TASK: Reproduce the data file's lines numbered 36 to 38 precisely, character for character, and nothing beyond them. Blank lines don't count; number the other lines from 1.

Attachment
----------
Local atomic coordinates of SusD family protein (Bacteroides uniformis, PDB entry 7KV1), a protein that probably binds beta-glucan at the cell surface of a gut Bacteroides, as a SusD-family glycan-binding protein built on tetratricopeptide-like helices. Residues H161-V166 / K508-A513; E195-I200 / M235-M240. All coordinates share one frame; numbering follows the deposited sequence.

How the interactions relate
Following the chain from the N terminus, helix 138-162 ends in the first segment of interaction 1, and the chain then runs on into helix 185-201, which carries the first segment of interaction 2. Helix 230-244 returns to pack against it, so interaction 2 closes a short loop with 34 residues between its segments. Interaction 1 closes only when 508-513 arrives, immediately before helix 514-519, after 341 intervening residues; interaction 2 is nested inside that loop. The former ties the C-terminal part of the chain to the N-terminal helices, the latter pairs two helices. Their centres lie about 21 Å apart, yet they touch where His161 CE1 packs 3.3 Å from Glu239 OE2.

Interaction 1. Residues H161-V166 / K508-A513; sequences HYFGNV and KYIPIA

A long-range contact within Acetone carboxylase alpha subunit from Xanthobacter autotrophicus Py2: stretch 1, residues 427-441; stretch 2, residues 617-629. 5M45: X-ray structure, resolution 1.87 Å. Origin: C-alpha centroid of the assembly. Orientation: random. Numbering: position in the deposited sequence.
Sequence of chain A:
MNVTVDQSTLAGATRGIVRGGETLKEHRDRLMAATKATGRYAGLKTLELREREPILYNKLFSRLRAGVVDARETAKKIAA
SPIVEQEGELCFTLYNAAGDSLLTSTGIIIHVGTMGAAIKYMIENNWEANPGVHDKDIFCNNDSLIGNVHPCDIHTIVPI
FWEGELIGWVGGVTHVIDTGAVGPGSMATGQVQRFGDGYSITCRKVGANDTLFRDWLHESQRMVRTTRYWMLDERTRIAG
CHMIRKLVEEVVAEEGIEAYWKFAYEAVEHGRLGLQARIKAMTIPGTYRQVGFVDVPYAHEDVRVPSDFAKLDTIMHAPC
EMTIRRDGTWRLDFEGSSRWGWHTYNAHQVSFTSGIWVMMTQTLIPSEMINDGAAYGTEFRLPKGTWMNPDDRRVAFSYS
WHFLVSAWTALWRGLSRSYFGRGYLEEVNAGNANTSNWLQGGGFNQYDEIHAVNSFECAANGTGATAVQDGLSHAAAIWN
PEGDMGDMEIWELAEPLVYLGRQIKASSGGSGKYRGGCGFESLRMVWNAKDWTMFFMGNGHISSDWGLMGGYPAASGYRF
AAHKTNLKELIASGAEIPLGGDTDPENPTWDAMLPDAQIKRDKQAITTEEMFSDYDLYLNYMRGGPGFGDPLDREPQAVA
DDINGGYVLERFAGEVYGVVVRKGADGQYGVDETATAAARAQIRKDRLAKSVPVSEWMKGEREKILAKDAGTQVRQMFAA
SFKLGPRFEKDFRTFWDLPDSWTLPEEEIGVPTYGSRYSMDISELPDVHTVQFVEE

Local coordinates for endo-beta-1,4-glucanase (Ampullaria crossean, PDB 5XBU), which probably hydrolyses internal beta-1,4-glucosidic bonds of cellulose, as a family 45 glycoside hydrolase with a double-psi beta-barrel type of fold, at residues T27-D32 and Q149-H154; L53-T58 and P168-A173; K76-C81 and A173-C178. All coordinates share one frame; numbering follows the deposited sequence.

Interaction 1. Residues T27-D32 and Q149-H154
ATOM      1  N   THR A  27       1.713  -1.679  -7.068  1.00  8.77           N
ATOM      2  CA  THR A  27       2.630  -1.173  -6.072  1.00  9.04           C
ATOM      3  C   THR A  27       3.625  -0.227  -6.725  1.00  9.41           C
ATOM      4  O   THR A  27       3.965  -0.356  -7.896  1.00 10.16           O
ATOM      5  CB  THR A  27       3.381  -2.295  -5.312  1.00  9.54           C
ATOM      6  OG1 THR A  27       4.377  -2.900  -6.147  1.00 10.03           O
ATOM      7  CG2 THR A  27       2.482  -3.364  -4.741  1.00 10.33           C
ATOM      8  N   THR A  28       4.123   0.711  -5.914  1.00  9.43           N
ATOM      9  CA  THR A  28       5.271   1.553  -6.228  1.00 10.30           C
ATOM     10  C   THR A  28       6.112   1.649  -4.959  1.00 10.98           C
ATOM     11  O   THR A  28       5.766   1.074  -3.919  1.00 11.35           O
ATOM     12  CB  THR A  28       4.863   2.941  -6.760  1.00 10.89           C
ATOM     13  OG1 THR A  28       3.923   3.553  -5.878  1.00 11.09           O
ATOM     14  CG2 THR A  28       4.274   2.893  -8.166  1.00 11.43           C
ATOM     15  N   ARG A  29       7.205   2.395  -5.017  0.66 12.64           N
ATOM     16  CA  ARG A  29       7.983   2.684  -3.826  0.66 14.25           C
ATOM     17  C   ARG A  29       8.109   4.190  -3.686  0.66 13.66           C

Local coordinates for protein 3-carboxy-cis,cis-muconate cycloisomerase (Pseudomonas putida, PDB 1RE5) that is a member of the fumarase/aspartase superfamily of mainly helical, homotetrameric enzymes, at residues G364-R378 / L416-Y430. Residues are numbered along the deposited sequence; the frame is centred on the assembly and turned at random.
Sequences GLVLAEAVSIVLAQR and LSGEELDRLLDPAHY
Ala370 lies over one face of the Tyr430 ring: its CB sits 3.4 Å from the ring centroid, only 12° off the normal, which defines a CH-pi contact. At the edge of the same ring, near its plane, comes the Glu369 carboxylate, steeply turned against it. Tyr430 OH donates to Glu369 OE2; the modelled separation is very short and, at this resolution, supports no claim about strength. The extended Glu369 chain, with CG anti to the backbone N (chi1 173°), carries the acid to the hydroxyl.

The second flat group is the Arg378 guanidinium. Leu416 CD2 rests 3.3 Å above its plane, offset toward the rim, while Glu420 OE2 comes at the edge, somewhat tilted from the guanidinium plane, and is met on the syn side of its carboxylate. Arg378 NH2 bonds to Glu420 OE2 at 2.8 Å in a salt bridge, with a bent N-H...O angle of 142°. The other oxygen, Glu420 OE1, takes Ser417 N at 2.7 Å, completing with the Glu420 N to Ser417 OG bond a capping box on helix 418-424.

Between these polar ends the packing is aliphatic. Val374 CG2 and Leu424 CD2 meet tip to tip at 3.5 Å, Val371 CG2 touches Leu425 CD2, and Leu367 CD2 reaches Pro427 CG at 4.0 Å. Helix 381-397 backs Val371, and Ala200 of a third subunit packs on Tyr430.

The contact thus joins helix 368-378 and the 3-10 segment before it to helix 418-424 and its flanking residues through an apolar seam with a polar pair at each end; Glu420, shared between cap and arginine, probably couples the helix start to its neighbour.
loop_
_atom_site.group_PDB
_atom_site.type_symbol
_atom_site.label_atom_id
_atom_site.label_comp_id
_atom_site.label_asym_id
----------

Local coordinates for protein 3-carboxy-cis,cis-muconate cycloisomerase (Pseudomonas putida, PDB 1RE5) that is a member of the fumarase/aspartase superfamily of mainly helical, homotetrameric enzymes, at residues G364-R378 / L416-Y430. Residues are numbered along the deposited sequence; the frame is centred on the assembly and turned at random.
Sequences GLVLAEAVSIVLAQR and LSGEELDRLLDPAHY
Ala370 lies over one face of the Tyr430 ring: its CB sits 3.4 Å from the ring centroid, only 12° off the normal, which defines a CH-pi contact. At the edge of the same ring, near its plane, comes the Glu369 carboxylate, steeply turned against it. Tyr430 OH donates to Glu369 OE2; the modelled separation is very short and, at this resolution, supports no claim about strength. The extended Glu369 chain, with CG anti to the backbone N (chi1 173°), carries the acid to the hydroxyl.